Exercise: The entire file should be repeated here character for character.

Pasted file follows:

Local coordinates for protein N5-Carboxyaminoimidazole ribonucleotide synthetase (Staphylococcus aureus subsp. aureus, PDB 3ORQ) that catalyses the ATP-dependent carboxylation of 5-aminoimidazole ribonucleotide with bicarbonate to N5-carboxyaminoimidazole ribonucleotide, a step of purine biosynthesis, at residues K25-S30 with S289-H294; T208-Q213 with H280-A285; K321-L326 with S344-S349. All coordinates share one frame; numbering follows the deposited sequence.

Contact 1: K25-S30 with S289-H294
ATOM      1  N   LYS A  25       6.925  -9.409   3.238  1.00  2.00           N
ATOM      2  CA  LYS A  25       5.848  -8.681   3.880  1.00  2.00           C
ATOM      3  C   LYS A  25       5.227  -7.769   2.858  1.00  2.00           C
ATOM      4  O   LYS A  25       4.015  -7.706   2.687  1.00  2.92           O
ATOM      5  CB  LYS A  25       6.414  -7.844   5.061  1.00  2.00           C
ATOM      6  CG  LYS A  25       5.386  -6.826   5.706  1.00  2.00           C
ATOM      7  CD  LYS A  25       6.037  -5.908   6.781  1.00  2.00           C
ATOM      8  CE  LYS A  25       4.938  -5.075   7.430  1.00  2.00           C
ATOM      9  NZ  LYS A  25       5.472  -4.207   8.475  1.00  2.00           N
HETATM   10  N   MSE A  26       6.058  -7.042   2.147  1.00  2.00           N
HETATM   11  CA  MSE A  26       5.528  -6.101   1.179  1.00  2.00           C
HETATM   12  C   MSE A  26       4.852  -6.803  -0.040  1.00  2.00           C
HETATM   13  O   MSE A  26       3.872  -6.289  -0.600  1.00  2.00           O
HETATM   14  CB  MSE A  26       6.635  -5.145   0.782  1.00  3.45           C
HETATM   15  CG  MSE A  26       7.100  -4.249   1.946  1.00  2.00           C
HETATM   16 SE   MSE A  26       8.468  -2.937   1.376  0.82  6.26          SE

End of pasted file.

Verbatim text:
Local coordinates for protein N5-Carboxyaminoimidazole ribonucleotide synthetase (Staphylococcus aureus subsp. aureus, PDB 3ORQ) that catalyses the ATP-dependent carboxylation of 5-aminoimidazole ribonucleotide with bicarbonate to N5-carboxyaminoimidazole ribonucleotide, a step of purine biosynthesis, at residues K25-S30 with S289-H294; T208-Q213 with H280-A285; K321-L326 with S344-S349. All coordinates share one frame; numbering follows the deposited sequence.

Contact 1: K25-S30 with S289-H294
ATOM      1  N   LYS A  25       6.925  -9.409   3.238  1.00  2.00           N
ATOM      2  CA  LYS A  25       5.848  -8.681   3.880  1.00  2.00           C
ATOM      3  C   LYS A  25       5.227  -7.769   2.858  1.00  2.00           C
ATOM      4  O   LYS A  25       4.015  -7.706   2.687  1.00  2.92           O
ATOM      5  CB  LYS A  25       6.414  -7.844   5.061  1.00  2.00           C
ATOM      6  CG  LYS A  25       5.386  -6.826   5.706  1.00  2.00           C
ATOM      7  CD  LYS A  25       6.037  -5.908   6.781  1.00  2.00           C
ATOM      8  CE  LYS A  25       4.938  -5.075   7.430  1.00  2.00           C
ATOM      9  NZ  LYS A  25       5.472  -4.207   8.475  1.00  2.00           N
HETATM   10  N   MSE A  26       6.058  -7.042   2.147  1.00  2.00           N
HETATM   11  CA  MSE A  26       5.528  -6.101   1.179  1.00  2.00           C
HETATM   12  C   MSE A  26       4.852  -6.803  -0.040  1.00  2.00           C
HETATM   13  O   MSE A  26       3.872  -6.289  -0.600  1.00  2.00           O
HETATM   14  CB  MSE A  26       6.635  -5.145   0.782  1.00  3.45           C
HETATM   15  CG  MSE A  26       7.100  -4.249   1.946  1.00  2.00           C
HETATM   16 SE   MSE A  26       8.468  -2.937   1.376  0.82  6.26          SE